Theory 6: Cats hate being wet because it’s not easy for them to dry off.
We’ve all seen dogs simply shake off their wet fur and make it, not quite dry, but a lot less wet than before. Cat’s don’t do the same thing. They just sulk off to a corner and wait until their fur is dry again. Maybe that’s part of the reason they hate water so much. Maybe if it was easier for them to dry off, they’d be bigger fans of getting wet.
Theory 7: Getting their fur wet could cause cat fur to be stripped of essential oils.
Now I’m not sure if this is true, but I’ve seen it float around the net so I thought I’d add it to the list. Maybe not the most robust theory, but it could be true!
Theory 8: Kitties are scaredy cats to begin with. If they’re not used to feeling wet, they could just be afraid because the feeling is new.
We all know how true the “scaredy cat” line is. Many cats are scared of almost everything! Especially if it’s new. If they’re not used to the sensation of water on their fur, well that alone could be cause for alarm. Maybe they just need time and repeated exposure to get used to it!
Theory 9: Cats dislike rain for many reasons; that dislike may carry on to being wet in general.
Some argue that when a cat is out in the rain, the rain will dull a cat’s excellent hearing, vision, and senses in general by overwhelming them with the noise, sight, and feeling of the rain. This may make cats hate rain in general, and cats may carry over this disdain for the rain to all forms of being wet.
Theory 10: Being wet can result in ear infections, and that may be cause for cats to hate water.
Being wet can result in a cat getting an ear infection, though of course not every time. Maybe this is a part of the reason cats have evolved to stay away from water.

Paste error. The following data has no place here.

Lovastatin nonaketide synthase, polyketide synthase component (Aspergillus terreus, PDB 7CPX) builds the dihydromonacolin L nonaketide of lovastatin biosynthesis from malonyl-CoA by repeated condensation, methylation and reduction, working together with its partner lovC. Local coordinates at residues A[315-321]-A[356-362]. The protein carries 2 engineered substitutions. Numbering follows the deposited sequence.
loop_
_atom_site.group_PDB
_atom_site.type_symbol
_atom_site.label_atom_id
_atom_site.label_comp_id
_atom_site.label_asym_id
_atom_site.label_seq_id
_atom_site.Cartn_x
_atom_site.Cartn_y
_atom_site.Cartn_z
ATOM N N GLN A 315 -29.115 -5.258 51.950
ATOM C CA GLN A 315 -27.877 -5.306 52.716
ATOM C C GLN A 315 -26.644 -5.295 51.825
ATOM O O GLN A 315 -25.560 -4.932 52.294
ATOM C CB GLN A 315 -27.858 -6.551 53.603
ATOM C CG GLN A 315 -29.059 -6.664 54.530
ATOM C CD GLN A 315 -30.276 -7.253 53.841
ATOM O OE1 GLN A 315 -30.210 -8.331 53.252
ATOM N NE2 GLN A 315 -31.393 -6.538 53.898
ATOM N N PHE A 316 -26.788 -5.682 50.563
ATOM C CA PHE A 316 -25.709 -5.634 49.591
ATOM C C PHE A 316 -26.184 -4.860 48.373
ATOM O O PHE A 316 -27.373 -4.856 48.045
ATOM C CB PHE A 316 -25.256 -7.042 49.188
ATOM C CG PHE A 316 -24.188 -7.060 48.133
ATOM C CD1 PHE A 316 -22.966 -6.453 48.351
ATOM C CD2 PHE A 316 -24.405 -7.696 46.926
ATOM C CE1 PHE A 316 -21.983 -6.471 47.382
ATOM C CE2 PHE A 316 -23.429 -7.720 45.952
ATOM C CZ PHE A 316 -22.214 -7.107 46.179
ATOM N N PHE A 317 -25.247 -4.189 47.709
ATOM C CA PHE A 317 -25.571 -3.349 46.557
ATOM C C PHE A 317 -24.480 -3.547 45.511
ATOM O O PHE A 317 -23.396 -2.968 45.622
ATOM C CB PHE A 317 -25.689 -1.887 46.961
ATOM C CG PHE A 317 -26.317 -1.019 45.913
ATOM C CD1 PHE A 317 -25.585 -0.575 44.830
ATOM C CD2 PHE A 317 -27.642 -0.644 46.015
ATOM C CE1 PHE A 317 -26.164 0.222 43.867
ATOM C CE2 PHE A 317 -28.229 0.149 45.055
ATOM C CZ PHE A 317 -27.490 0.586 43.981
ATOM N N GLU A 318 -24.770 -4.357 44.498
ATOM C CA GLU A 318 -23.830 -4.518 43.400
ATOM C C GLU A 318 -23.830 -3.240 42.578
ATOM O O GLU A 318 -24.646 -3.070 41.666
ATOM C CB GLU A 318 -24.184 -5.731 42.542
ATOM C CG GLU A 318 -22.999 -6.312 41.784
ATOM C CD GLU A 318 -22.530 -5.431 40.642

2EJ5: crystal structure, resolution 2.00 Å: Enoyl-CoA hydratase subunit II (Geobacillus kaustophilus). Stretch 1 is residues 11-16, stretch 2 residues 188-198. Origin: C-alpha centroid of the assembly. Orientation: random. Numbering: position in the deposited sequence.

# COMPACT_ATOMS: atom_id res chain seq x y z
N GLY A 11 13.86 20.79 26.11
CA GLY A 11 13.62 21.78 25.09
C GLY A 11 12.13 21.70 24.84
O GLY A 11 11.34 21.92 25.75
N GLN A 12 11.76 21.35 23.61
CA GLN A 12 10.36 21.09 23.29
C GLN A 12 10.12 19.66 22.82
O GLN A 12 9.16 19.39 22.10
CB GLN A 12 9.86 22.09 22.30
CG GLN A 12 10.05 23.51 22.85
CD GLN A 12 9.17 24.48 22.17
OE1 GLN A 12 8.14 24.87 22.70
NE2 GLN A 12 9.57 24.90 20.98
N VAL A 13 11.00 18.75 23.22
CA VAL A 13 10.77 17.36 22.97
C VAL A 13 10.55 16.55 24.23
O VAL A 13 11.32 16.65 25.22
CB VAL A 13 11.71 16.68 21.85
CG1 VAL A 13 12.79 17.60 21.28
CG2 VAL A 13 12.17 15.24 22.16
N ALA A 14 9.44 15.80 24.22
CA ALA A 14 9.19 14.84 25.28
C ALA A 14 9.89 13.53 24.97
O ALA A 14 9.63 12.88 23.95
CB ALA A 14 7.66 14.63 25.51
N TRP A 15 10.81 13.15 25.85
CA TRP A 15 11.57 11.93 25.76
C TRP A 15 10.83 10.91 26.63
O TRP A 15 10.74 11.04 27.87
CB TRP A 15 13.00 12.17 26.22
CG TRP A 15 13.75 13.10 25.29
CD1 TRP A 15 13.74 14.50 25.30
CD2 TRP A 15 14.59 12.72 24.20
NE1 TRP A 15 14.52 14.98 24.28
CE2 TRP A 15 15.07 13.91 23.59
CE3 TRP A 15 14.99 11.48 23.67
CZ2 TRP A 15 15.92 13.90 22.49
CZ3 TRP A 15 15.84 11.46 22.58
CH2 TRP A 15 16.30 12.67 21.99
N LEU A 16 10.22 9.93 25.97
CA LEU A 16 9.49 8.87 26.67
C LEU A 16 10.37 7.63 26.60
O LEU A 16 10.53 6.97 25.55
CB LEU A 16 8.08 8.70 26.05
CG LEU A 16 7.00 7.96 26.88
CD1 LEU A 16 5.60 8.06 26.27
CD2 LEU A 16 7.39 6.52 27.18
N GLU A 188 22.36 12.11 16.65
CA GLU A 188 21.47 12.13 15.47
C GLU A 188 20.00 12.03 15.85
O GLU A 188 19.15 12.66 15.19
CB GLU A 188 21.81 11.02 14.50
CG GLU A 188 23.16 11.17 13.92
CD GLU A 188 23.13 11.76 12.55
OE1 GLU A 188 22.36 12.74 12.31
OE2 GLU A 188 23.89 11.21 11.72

Theory 11: Cats don’t like water because they haven’t needed to get used to being wet; particularly because we spoil them by keeping them as house pets.
Some look at large predator cats in the wild and think, “Hey, lots of those cats are fine with water! Some even swim!” And obviously this makes them believe that maybe there’s a connection between us spoiling our cute little kitties with roofs over their heads over the centuries and modern day cats hating water.
Maybe cats only hate water because they didn’t need to like it, to learn to swim, or even to learn to be okay with the sensation of being wet outdoors. After all, if you could come into a nice warm, dry home when it’s raining, why get used to being wet anyway? Especially since humans don’t make you take baths like they make those silly dogs who are unable to clean themselves…
Theory 12: Wild cats sometimes avoid water because dangerous animals often live there. Maybe our cats take from their ancestors.
When there’s predators like crocodiles and hippopotami in wild water, and a wild cat could just stay out of the water to avoid a fight, could we ever really question why these cats don’t bother learning to swim or enjoy being submerged in water? Maybe our little feline friends evolved from them and thus took their water-aversion from their ancestors.
Why do you think cats hate water?
Let me know in the comments’ section why you think cats hate water!
Any of the theories above feel like they could be right?
Any more theories you heard or have come up with that sound like they might be good at describing most kitty’s scardey cat attitudes toward the sensation of being wet?
Drop a comment down below!